Brainerd School Board: Board moves to keep committee meetings open
The Brainerd School Board is reversing a previous decision to potentially close its committee meetings to the public. The board Monday night held the second reading of district policy 213--School Board Committees. The board held the first reading...
The Brainerd School Board is reversing a previous decision to potentially close its committee meetings to the public.
The board Monday night held the second reading of district policy 213-School Board Committees. The board held the first reading of the revision at its May 8 meeting.
The version of the policy at the first reading, under section IV, paragraph A, stated the newly revised committees would not be subject to Minnesota open meeting law, outlined in state statute chapter 13D.
"The open meeting law does not apply to committees that are advisory only and do not have decision-making authority," the policy stated.
After the first reading, superintendent Laine Larson said the district received feedback about the decision to close committee meetings to the public. The board's intent was for the committee meetings to remain open, she said, so the paragraph stating the committee meetings could be closed was removed before the second reading.
"Consistent with the district's past practice, standing committee meetings will have published notifications and the public is invited to attend," the policy states.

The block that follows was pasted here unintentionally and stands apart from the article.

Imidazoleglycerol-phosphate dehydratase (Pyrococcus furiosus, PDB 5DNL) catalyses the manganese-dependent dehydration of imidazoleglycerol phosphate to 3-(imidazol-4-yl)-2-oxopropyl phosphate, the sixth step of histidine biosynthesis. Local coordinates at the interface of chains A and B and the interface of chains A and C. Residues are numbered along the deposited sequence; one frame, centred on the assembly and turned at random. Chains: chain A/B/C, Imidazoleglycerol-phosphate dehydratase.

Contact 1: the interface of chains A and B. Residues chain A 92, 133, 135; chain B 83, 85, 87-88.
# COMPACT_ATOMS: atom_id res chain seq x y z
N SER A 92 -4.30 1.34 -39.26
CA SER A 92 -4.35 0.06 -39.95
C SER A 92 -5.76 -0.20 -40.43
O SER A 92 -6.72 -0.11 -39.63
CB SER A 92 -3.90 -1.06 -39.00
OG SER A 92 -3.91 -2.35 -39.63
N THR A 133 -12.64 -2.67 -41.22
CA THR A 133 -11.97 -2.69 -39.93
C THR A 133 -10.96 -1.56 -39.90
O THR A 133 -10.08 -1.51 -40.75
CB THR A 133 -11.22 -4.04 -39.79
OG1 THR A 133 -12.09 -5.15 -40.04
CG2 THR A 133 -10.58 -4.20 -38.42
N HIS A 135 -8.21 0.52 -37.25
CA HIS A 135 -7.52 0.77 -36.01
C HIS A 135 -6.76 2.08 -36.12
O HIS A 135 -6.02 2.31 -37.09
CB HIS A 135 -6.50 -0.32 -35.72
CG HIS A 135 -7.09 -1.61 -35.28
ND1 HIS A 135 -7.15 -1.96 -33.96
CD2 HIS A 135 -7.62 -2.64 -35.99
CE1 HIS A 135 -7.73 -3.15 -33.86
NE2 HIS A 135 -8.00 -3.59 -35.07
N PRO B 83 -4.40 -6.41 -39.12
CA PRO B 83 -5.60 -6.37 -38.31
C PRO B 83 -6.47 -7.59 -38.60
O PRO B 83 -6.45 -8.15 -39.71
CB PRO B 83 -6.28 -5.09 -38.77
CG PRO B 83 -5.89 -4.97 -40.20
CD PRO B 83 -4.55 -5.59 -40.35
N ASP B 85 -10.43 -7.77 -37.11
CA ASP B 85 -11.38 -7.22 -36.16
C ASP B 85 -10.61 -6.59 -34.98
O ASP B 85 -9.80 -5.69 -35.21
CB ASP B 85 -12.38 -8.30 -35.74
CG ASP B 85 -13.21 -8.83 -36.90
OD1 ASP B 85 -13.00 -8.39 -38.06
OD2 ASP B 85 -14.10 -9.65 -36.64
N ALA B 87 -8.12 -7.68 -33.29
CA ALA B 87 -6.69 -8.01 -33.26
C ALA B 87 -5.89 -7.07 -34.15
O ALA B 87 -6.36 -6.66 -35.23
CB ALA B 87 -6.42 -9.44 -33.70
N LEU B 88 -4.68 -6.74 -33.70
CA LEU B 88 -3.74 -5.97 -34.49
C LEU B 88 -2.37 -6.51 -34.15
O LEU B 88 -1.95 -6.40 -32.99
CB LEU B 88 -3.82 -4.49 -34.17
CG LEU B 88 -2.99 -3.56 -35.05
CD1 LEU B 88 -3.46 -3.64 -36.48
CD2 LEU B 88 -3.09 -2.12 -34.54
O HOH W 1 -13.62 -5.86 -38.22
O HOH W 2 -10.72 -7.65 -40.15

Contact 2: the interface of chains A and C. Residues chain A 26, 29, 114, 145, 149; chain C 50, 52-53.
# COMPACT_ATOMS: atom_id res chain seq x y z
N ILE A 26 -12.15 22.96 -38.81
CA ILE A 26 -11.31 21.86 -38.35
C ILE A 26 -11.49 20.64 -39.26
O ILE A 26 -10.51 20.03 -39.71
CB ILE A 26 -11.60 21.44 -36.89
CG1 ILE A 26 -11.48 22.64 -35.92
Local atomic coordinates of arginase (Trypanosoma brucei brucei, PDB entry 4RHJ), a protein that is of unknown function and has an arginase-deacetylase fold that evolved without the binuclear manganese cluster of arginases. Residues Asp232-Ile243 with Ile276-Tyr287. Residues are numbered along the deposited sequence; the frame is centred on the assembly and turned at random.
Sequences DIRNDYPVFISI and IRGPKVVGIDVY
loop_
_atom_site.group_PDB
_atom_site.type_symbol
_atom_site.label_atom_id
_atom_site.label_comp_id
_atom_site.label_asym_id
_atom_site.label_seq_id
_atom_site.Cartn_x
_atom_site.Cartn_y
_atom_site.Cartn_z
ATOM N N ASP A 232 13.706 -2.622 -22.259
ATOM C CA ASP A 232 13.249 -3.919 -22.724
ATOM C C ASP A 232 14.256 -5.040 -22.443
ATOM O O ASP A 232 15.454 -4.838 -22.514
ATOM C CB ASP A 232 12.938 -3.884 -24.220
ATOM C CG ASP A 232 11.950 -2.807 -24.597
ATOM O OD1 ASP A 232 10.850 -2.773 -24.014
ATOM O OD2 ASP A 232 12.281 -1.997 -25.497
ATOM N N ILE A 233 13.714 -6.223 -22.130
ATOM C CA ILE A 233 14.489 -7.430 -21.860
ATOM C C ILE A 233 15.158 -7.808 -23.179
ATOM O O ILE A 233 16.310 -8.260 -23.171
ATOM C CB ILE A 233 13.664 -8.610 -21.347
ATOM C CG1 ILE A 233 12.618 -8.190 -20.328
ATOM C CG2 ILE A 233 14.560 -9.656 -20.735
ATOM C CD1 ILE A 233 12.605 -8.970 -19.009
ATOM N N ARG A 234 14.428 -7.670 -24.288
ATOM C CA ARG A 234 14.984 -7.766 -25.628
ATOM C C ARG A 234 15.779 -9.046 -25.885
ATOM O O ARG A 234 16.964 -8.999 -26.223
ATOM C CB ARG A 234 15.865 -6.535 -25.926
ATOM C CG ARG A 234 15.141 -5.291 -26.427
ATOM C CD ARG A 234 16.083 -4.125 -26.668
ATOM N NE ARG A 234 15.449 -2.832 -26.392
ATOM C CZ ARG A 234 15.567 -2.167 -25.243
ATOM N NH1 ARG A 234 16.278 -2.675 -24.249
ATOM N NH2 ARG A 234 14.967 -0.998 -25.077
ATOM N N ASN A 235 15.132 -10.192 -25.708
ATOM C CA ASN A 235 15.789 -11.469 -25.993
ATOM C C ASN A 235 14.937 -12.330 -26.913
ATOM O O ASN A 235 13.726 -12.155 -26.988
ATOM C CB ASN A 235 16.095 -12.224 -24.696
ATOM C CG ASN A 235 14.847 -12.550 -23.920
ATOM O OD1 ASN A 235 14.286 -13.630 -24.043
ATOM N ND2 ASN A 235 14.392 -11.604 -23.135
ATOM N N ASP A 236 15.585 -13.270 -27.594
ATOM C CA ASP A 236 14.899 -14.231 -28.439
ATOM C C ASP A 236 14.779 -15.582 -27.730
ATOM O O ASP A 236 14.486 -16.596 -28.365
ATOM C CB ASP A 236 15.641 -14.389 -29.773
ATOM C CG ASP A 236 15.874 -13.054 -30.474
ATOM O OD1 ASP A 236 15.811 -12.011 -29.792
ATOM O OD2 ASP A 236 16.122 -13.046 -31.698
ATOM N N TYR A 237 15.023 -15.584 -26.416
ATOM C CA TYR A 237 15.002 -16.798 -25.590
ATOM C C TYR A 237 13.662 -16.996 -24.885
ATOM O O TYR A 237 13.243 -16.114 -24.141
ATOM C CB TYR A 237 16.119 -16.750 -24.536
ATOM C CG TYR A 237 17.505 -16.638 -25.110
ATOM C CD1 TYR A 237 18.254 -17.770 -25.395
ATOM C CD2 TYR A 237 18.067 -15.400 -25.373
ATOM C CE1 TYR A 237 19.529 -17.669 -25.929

The current policy does not outline how many members will sit on each committee, but the board has typically appointed three members to each committee. Despite this structure, members would frequently attend meetings of committees they were not members of, creating a quorum of the school board. This created confusion during a January special board meeting, resulting in district staff looking into the current committee policy.
The revised policy stipulates no more than two board members will be appointed to each committee. Both policies note the committees are advisory and are designed to make recommendations and provide updates to the full school board.
Board member Tom Haglin defended the board's practice of board members attending meetings of committees they were not members of. Those meetings were effective, transparent and open to the public, he said, so it's unfortunate the board has to change the policy.